How to get a Colombian Drivers License

in How-to guides/Plan to stay

Most of my expat friends do it, but contrary to what most foreigners may think, you are not allowed to drive a car, bus, truck or ride a motorcycle in Colombia with your foreign drivers license, if you are residing permanently in the country. If you are visiting on a tourist visa you will be fine for the entire duration of your stay, but the moment you become a resident with a cedula extranjería you will need to apply for a Colombian drivers license if you plan to keep driving here and to assure your car insurance is valid.

Being a European I was completely oblivious of this. In Europe you may use your local license in all the other European countries without any problem, so it wasn’t until I got pulled over by the local traffic police, el Transito, that I became aware of this fact. With an officer on pretty much every corner and check points scattered all over the country, it seemed foolish not to get the Colombian license, as I spend many hours a day in the car and often go on cross-country trips with family and friends.

I was hoping that I could just convert my Danish license into a Colombian license, which is possible in most countries I’ve been to, but like everything else in Colombia, getting things done here is far from as straightforward as one might hope for. I researched online and talked to my girlfriend about how to get my license, but as she didn’t have much time to help me and they recently changed the procedures, I went with the advice of a friend and hired a gentleman called Hector to help me on my way. Hector specializes in tramites con el Transito, which means that he does paperwork and runs errands related to the Ministry of Transportation and el Transito. Need to register a car, call Hector. Need to pay taxes on your vehicle, call Hector. Need to pay a fine, call Hector. Need help getting a drivers license, call Hector. Since many of the processes with public entities in Colombia are very time consuming, individuals and companies hire people like Hector to help them save time. They earn their living doing favors and running errands. The same goes for dealing with immigration, getting a passport, getting health insurance etc. Each entity has it’s own “specialist” helping people deconstruct and speed up the process.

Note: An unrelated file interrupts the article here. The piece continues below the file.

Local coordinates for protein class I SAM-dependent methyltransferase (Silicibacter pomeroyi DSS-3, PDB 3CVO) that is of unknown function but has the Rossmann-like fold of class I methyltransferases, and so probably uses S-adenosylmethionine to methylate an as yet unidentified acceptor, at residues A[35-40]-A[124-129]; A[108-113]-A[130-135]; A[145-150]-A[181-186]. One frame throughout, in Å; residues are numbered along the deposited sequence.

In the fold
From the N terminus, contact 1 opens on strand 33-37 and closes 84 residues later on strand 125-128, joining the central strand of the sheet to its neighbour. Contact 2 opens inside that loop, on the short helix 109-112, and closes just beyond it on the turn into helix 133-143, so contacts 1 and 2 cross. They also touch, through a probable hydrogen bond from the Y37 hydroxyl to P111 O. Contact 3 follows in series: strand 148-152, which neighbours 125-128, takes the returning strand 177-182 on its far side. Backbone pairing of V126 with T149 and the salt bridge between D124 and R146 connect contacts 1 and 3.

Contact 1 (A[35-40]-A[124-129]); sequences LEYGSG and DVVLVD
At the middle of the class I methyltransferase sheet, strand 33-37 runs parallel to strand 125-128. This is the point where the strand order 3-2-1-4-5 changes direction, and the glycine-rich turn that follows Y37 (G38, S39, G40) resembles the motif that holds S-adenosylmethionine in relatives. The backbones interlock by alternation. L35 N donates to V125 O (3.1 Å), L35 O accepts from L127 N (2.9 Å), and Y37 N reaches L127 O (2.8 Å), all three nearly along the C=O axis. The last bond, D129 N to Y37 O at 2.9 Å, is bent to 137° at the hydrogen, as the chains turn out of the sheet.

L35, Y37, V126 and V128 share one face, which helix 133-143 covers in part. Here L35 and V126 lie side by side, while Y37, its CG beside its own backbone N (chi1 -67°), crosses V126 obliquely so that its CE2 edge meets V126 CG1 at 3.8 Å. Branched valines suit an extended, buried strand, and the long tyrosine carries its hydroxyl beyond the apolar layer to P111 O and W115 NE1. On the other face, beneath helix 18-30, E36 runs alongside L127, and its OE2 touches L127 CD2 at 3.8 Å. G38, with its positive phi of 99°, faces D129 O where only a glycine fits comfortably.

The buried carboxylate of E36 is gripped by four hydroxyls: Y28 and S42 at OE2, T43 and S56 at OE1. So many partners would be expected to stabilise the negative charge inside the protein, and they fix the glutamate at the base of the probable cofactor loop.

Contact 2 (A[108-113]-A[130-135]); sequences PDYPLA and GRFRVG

Below are the 4 steps necessary for acquiring a Colombian drivers license. It should take no more than two half days of your time. In hindsight, I could have done it without Hector, but I’m glad I didn’t as I would have spent A LOT more time getting it done. Hector knew where to go, how to fill out all the papers, how to skip lines, how much to pay and I felt safe in working with him. I won’t put his contact information here, but if you live in Cali and need help getting things done, then shoot me an email through the contact form and I’ll send it to you. If you’re in another city then ask your Colombian friends for a similar contact.

4 steps to obtaining a Colombian drivers license

1. RUNT

First thing you need to do, is upload your personal information, photo and fingerprint to Registro Único Nacional de Tránsito or RUNT as it is known. It’s the national database for all drivers and owners of vehicles in Colombia, so if you were planning to buy a vehicle in Colombia you would need to get this done anyway. For some reason this database does not synchronize with the Colombian ID database and as of this writing, this service is not available online either, so you will have to do this manually. In some cities the Transito’s office does the inscription. In Cali, Centro de Diagnóstico Automotor del Valle is the place to go. They have 2 branches: Cosmocentro on Calle 5 with Carrera 50, second floor, office C100A or in Barrio Sameco, Calle 70N #3BN 200. Tell them that you are there para inscription en el RUNT. This service is free. Remember to bring your cedula.

2. Driving lessons

As stupid as it may sound, you will need to “take” driving lessons and theoretical classes even though you already hold a foreign license, and probably have more formal training than it seems like the average Colombian driver has.
Do not worry about wasting months of your time – Hector found me driving school that was happy to fill out all my paperwork and approve that I had taken the classes and passed all tests – without ever taking one. It took about 30 minutes and involved me signing a lot of papers, delivering a passport photo and paying around $300.000 pesos. Don’t forget to mark all the categories you wish to apply for: car, motorcycle, bus, etc. The result is a document called Certificado de Aptitud en Conducción, which the driving school will upload to the RUNT – a process that takes about 1 month. In the mean time, all you can do is wait. Do make sure you get a physical copy of the certificate in case they ask for it when expediting your license.

I’m sure just about any driving school will help you do the same trick, if you already have a license issued from another country. Driving schools in Colombia are called escuelas de conducción or Centro de Enseñanza Automovilística (CEA) – make sure yours is authorized by the Colombian Ministry of Transportation.

3. Medical examination

Once the driving school calls you to verify that your classes have been successfully uploaded to the RUNT you may get your medical examination done. It’s important that you do not get this done earlier, as the examination is only valid for 30 days. For some weird reason you’ll need to bring an ID that includes your fingerprint. I don’t have one, so they sent me to authenticate my fingerprint at a notary… big time BS. The examination includes a hearing test, a visual test, a test of your coordination and a short interview about your medical condition. Everything is pretty easy and it took me around one hour to get it all done, once all the paperwork had been filled out. Upon completion you will receive a Certificado Médico de Aptitud Física, Mental y Coordinación Motriz, which you will need to present in order to acquire your license.